- The Indian Space Research Organisation (ISRO) has consistently hit the headlines over the past few years owing to its remarkable successes in the field of cutting-edge space technologies. A minor setback in the form of Chandrayaan-2’s failure to achieve the desired outcome did not deter the space scientists involved in the project. As we know, the ISRO scientists and top officials concerned immediately announced the launch of Chandrayaan-3 with renewed vigor, determination, commitment, and a burning desire to ensure its success. The whole world witnessed how the ISRO scientists were successful in accomplishing the Moon mission with clockwork precision amid prying eyes from around the world. Kudos to the ISRO scientists and officials.
- The global scientific community was not only in awe of this spectacular achievement of the ISRO but also must have felt envious when India joined a select band of successful countries having achieved similar success in the space technology field. Not resting on its laurels, ISRO has a slew of ambitious programs lined up in the coming years that should position the organization in the august company of a select few countries that have established credentials in the most challenging of fields. ISRO is scheduled to initiate a crucial maneuver to accomplish one of its most technologically complex missions. As announced, it will test a flight vehicle abort mission for Gaganyaan, a project to demonstrate human spaceflight capability.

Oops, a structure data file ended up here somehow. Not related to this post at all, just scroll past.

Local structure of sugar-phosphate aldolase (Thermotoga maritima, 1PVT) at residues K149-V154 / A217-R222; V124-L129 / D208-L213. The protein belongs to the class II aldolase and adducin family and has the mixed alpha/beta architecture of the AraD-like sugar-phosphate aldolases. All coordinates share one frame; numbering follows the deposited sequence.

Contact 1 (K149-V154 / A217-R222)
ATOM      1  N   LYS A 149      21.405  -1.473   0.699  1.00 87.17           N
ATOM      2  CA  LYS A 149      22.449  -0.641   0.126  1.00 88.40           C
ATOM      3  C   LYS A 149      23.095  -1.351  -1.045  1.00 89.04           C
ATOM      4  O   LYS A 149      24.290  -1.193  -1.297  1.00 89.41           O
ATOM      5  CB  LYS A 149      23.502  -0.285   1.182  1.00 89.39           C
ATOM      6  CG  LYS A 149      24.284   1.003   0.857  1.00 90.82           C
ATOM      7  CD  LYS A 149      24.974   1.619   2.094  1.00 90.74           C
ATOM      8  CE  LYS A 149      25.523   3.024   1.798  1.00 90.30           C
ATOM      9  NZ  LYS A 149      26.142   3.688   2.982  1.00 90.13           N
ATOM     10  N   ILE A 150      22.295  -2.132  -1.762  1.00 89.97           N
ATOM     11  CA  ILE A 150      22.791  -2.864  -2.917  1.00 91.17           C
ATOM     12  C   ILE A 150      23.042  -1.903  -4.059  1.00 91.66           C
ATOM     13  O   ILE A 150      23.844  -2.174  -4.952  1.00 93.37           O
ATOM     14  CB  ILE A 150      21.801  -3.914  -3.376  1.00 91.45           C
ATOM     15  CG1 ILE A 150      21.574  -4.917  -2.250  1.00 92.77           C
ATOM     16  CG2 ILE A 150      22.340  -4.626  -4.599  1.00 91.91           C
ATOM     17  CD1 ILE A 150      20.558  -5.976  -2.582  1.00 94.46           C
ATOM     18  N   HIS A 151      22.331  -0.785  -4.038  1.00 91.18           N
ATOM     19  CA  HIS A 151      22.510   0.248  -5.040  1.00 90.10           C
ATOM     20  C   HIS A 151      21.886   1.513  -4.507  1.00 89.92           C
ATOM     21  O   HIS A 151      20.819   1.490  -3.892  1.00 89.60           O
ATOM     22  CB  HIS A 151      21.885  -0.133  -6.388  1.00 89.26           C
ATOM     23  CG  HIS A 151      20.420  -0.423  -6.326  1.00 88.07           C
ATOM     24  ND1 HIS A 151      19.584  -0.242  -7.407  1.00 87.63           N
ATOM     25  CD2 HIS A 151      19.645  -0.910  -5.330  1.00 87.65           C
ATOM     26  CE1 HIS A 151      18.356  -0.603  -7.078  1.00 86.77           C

- The next step is to launch a 3-member crew to an orbit of 400 km for three days. Learnings from the flight vehicle abort mission will be useful in realizing the goal of establishing an Indian space station by 2035 and sending an astronaut to the Moon by 2040. Needless to mention, these goals impart visibility to ISRO and garner administrative and financial support. Nonetheless, it’s also important to not lose sight of ISRO’s original vision, serving as a technological springboard to quicken the transition to industrialization. India is just the fifth spacefaring nation to have end-to-end capabilities. The positive spinoffs of ISRO’s communication satellite projects are arguably its most prominent contribution. This should be further harnessed.
- Mind you, the range of applications spans monitoring Himalayan glaciers to helping the Archaeological Survey of India with satellite maps of centrally protected monuments. Less prominent but equally important is the ripple effect of its patents. Note that since the 1980s, ISRO has transferred technology to Indian firms. The applications have been across a wide spectrum, including improvements in the Jaipur foot, a prosthetic artificial limb. While ISRO’s targets for the space station and the Moon appear within grasp, the space agency’s potential for a tech boost to the economy must be kept front and center. As such, there’s a lot ISRO can deliver before placing an Indian on the Moon. That should be the endeavor of the Indian premier space agency.